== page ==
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Interfacial Regulation for Enhanced Gas/Oil Recovery and CO2 Geo-sequestration from Molecular Perspectives

  • Author / Creator
    Li, Wenhui
  • The interfaces between two immiscible fluids or between fluid and solid are ubiquitous. The interfacial properties between aquifers and hydrocarbons have significant effects on the distribution and production of gas and oil, whereas understanding the fluid-solid interfacial phenomena is important to CO2 sequestration in the saline aquifers and depleted reservoirs. The interfacial properties between aquifers and hydrocarbons are affected by the hydrocarbon and aquifer’s compositions. For natural gas, it consists of ethane (C2), propane (C3) and so on besides methane (C1), and the effects of heavier components (C2 and C3) on gas-water interfacial tension (IFT) are explored in this study by molecular dynamics (MD) simulations. We compare the IFTs of C1water system, C1+C2water system, C1+C3water system, and C1+C2+C3water system. It is found that heavier components can lower natural gas-water IFT because of stronger adsorption capacity on the interface. For crude oil, we use N-, S-, and O-bearing compounds as polar components and n-decane as non-polar component to represent oil. We found that polar components can lower oil-water IFT, especially O-containing components. The mechanism behind this phenomenon is the polar components accumulate on the oil-brine interface by forming hydrogen bonds with water. The O-bearing components have the highest adsorption and hydrogen-bond density, corresponding to the lowest oil-water IFT. For the aquifer (i.e., formation water), it contains various monovalent and divalent cations (Na+, K+, Ca2+, and Mg2+) over a wide range of salt concentrations (up to ~4.5 M). We investigate the effects of cation type and salt concentration on gas-brine and oil-brine interfacial properties. We found that cation type has a negligible effect on IFTs, but divalent ions generally have a more prominent double layer at the interface than that of monovalent ions. As salt concentration increases, gas-brine IFT increases obviously but oil-brine IFT only slightly increases. These works should provide a guidance for enhanced gas/oil recoveries. On the other hand, the interfacial properties between fluid and solid are determined by the solid surface properties and fluid compositions. Therefore, for the purpose of CO2 sequestration, the solid surface wettability effects on CO2 solubility in water under confinements are studied. The confinement surfaces are represented by two different kaolinite basal surfaces, respectively. It is found CO2 solubility decreases as the confinement surface becomes more hydrophilic. The effects of aquifer properties can also be reflected by the confinement surface properties. For example, the deprotonation degree of silica surface varies as aquifer’s pH changes. In this study, we investigate the effects of pH (represented by silica surface deprotonation degree) and salinity of aquifer on CO2 solubility in silica nanopores. It is found that the brine in silica nanopores with low salinity and pH has a relatively high CO2 storage capacity in terms of the solubility mechanism. The pore size effect on CO2 storage is also studied in kerogen in shale reservoirs. Type II kerogen with different degrees of maturity (II-A, II-B, II-C, and II-D) is chosen and three pore sizes (1, 2, and 4 nm) are designed. The results showed that, in the large pores (2- and 4-nm pores), CO2 distributes by dissolution form in the middle of the pore, but it forms some nano-sized clusters adsorbed on the surface. However, in the small pore (1-nm pore), CO2 occupies the pore space by displacing the original water, inducing an extremely high storage capacity. These works should shed some lights on CO2 storage evaluation in tight/shale formations.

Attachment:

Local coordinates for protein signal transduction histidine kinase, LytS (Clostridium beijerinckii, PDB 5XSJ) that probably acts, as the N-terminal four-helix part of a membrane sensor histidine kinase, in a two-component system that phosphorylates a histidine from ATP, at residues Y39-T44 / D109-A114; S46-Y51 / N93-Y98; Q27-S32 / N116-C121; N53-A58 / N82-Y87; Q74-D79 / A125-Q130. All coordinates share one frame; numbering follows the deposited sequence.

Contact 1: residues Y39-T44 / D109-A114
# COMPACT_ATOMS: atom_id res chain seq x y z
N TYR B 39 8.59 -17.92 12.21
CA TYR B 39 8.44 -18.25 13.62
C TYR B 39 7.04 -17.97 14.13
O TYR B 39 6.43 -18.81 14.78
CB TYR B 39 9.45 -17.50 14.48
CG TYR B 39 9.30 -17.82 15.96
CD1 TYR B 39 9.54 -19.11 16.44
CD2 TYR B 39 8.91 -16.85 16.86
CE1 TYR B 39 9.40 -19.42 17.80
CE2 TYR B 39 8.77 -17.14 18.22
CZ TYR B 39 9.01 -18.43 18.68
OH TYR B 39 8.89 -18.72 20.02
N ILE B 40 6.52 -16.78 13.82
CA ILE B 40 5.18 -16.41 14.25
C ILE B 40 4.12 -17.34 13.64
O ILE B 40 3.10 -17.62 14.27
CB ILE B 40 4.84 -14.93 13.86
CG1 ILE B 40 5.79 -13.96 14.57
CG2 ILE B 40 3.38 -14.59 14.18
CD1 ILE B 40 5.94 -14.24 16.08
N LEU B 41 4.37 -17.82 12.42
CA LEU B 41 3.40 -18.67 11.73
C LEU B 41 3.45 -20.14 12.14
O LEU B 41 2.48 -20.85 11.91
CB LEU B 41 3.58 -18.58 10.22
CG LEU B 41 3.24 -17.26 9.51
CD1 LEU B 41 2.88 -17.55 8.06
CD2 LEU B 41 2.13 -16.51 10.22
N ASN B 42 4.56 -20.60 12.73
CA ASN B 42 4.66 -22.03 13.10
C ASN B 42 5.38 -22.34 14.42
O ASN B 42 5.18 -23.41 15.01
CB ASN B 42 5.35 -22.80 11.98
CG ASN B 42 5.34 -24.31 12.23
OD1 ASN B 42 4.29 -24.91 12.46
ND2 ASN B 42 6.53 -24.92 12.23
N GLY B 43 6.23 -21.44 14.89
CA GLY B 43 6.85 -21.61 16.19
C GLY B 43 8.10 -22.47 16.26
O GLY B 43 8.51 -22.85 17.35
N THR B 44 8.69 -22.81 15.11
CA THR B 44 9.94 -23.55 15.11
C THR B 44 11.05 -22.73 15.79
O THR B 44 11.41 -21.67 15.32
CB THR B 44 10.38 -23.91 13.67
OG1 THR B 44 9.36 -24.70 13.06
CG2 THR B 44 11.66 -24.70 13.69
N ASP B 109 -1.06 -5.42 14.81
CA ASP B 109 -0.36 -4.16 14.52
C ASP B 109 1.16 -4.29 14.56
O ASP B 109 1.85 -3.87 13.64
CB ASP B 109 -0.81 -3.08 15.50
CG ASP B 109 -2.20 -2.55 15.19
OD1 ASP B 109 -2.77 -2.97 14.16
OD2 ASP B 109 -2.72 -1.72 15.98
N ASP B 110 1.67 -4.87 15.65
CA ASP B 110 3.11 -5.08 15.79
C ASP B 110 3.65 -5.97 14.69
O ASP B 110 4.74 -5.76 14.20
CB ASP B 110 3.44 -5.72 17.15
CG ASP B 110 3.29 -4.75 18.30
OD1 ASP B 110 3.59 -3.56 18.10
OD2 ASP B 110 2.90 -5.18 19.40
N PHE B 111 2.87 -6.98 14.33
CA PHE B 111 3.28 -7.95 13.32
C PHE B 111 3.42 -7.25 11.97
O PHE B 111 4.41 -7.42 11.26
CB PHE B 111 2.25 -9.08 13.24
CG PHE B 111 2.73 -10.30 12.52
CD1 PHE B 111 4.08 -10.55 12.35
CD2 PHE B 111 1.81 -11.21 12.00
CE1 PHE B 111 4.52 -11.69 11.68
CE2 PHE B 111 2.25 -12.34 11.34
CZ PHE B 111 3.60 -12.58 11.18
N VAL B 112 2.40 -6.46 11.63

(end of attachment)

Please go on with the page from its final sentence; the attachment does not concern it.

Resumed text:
• Subjects / Keywords
  • Graduation date
    Fall 2021
  • Type of Item
    Thesis
  • Degree
    Doctor of Philosophy
  • DOI
    https://doi.org/10.7939/r3-0yq4-kk17
  • License
    This thesis is made available by the University of Alberta Libraries with permission of the copyright owner solely for non-commercial purposes. This thesis, or any portion thereof, may not otherwise be copied or reproduced without the written consent of the copyright owner, except to the extent permitted by Canadian copyright law.